The Legend of Task Force Builder
John Paul Vann was a visionary and legendary official in the US State Department during the US involvement in Vietnam. A New York Times bestseller book, “A Bright and Shining Lie” tells of his heroic struggles to change the US strategy in Vietnam into a winnable approach. One of his ideas was to build schools for rural Vietnamese villages to show the Vietnamese that the United States was there as a friend, and to counter the enemy propaganda that we were just there as a foreign invader.
John Paul Vann was an expert in oriental affairs. He knew the Vietnamese culture intimately. He realized how important their children were to Vietnamese families, and he knew that schools in the rural villages were a rarity. Most of the rural school buildings had been destroyed during the Japanese occupation of WWII. He knew that poor rural Vietnamese were desperate to improve the lot of their children, and that by building new schools, we could have a dramatic effect on the outcome of the war.
But his ideas were rejected by the higher US military commanders who were only schooled in the traditional “kill the enemy” strategy. General William Westmoreland focused his efforts into drawing the Viet Cong and North Vietnamese Army into traditional battles where his superior arms and forces could stage traditional WWII maneuvers. He was not interested in John Paul Vann’s ideas.
So John Paul Vann got nowhere with his ideas. Then one day in 1967 he was introduced to Lt. Colonel George B. Gray, the battalion commander of a US Army Corps of Engineers construction battalion. He explained his ideas. George Gray was a bit of a maverick. He was also a true patriot. As a veteran of the Korean War, George realized that John Paul Vann's ideas were valid. So Lt. Colonel George Gray approached his bosses with a program to build schools in the Mekong Delta area as an experimental program to show the feasibility of building schools for the rural Vietnamese as part of a program to win the hearts and minds of the local villagers. George got permission to begin a small school-building program. The higher levels of the US Army central command were not aware of any of this.
George Gray and John Paul Vann knew that most enemy soldiers were not communists. For the most part, they were simple farmers and villagers who had been told that a “foreign invader had returned”. So they grabbed their rifles to repel this foreign invader, just as they had been doing for a thousand years. As George Gray put it, “When the American soldiers have built a school that is educating your children, it is much less likely you will want to shoot at them”. His soldiers later discovered that George was right, as time-after-time Mekong Delta villagers risked their lives to protect the schools that George’s men had built. And the bond of friendship that George’s men developed with the local Vietnamese was awesome, all the more spectacular as heavy fighting with murderous casualties raged all around the villages.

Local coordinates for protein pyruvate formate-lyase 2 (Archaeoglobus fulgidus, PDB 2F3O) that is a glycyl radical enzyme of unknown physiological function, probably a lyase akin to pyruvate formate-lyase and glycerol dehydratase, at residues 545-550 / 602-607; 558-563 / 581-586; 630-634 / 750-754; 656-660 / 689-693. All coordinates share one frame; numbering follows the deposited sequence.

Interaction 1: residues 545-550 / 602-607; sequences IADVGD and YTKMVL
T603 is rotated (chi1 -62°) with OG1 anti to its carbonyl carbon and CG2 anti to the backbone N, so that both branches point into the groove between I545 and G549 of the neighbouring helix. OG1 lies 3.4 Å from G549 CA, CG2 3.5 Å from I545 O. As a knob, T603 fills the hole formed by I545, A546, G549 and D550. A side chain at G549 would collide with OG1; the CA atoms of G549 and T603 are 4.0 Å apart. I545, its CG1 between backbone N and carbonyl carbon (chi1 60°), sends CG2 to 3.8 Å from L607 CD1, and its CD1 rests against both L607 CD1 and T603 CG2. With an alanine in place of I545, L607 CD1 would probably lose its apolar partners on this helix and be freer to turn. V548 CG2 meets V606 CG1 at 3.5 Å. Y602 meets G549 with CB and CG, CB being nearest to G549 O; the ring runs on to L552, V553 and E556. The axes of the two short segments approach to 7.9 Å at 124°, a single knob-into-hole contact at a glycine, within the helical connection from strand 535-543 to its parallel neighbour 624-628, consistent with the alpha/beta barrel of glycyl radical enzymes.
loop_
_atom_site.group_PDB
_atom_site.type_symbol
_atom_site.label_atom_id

George Gray and John Paul Vann’s experimental program built a total of eighteen schools, three village hospitals and three village marketplaces. The program was widely heralded as a success. But the success of the program was ignored by the military command. Thus a great opportunity was lost. But perhaps there were lessons learned that can be of use now and in the future as the United States now engages in other wars in third-world countries.
As we now know, a strategy of just “killing the enemy” did not work in Vietnam. Had the military command combined their traditional military tactics with an ambitious program to build schools and take other bold steps to show the people of the country that we were there as friends, not a “just another foreign invader”, the outcome of the Vietnam war could have been different.
Somewhere today, a young man from a poor isolated mountain village in rural Afghanistan is being approached by propaganda cadres to join force to fight the American aggressor. His decision can be greatly affected if he knows that the Americans are going to build a school to educate his younger brothers and sisters.
It was recently proposed that twenty schools could be built in Afghanistan for the cost of maintaining one US soldier in Afghanistan for one year. General Stanley McChrystal was exploring the feasibility of building schools to influence the attitude of the Afghans toward his American forces. Hopefully the new commanders in Afghanistan and Iraq will continue with his ideas.
As we found in Vietnam, winning their hearts and minds is much better than killing them. And has a longer lasting effect. Our eighteen schools in Vietnam are still there today, cranking out thousand of graduates who know that, long ago, some Americans tried to help them.
The lessons that we showed about winning third-world wars by winning over the hearts and minds of the local people should not be forgotten.
This article was written by Michael D. Miller, who as a captain, commanded Task Force Builder, the US Army force that in 1967 and 1968 built eighteen schools in Vietnam for Lt. Colonel George B. Grey and John Paul Vann. Mike is a 1964 graduate of West Point. He has a Masters degree in business from Harvard University.
A book has been written about Task Force Builder and we are now searching for a publisher. Mike can be reached at email@example.com. Our website is http://nhe.net/TaskForceBuilder